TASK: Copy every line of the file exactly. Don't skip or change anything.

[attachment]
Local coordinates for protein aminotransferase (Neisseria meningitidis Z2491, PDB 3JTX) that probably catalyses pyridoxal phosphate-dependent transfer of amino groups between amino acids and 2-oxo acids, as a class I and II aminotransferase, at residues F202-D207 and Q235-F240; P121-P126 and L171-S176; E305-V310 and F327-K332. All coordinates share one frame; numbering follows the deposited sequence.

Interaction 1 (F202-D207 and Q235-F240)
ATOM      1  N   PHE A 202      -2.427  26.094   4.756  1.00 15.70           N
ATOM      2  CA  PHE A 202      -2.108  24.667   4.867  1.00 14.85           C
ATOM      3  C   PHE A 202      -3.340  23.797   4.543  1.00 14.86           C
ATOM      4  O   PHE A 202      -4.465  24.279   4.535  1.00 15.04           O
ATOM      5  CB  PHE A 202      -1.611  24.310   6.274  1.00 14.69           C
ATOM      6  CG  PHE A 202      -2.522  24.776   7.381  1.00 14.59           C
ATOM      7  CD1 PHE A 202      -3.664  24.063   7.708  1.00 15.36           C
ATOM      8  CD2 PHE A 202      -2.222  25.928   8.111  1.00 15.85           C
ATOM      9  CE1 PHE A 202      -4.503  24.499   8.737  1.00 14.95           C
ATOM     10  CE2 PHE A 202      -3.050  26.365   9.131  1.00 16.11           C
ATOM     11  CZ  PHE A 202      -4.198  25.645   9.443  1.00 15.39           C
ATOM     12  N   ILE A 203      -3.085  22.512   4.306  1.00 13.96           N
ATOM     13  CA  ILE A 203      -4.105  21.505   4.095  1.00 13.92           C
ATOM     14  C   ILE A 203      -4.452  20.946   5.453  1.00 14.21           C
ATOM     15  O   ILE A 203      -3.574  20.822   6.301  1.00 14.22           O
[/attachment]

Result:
Local coordinates for protein aminotransferase (Neisseria meningitidis Z2491, PDB 3JTX) that probably catalyses pyridoxal phosphate-dependent transfer of amino groups between amino acids and 2-oxo acids, as a class I and II aminotransferase, at residues F202-D207 and Q235-F240; P121-P126 and L171-S176; E305-V310 and F327-K332. All coordinates share one frame; numbering follows the deposited sequence.

Interaction 1 (F202-D207 and Q235-F240)
ATOM      1  N   PHE A 202      -2.427  26.094   4.756  1.00 15.70           N
ATOM      2  CA  PHE A 202      -2.108  24.667   4.867  1.00 14.85           C
ATOM      3  C   PHE A 202      -3.340  23.797   4.543  1.00 14.86           C
ATOM      4  O   PHE A 202      -4.465  24.279   4.535  1.00 15.04           O
ATOM      5  CB  PHE A 202      -1.611  24.310   6.274  1.00 14.69           C
ATOM      6  CG  PHE A 202      -2.522  24.776   7.381  1.00 14.59           C
ATOM      7  CD1 PHE A 202      -3.664  24.063   7.708  1.00 15.36           C
ATOM      8  CD2 PHE A 202      -2.222  25.928   8.111  1.00 15.85           C
ATOM      9  CE1 PHE A 202      -4.503  24.499   8.737  1.00 14.95           C
ATOM     10  CE2 PHE A 202      -3.050  26.365   9.131  1.00 16.11           C
ATOM     11  CZ  PHE A 202      -4.198  25.645   9.443  1.00 15.39           C
ATOM     12  N   ILE A 203      -3.085  22.512   4.306  1.00 13.96           N
ATOM     13  CA  ILE A 203      -4.105  21.505   4.095  1.00 13.92           C
ATOM     14  C   ILE A 203      -4.452  20.946   5.453  1.00 14.21           C
ATOM     15  O   ILE A 203      -3.574  20.822   6.301  1.00 14.22           O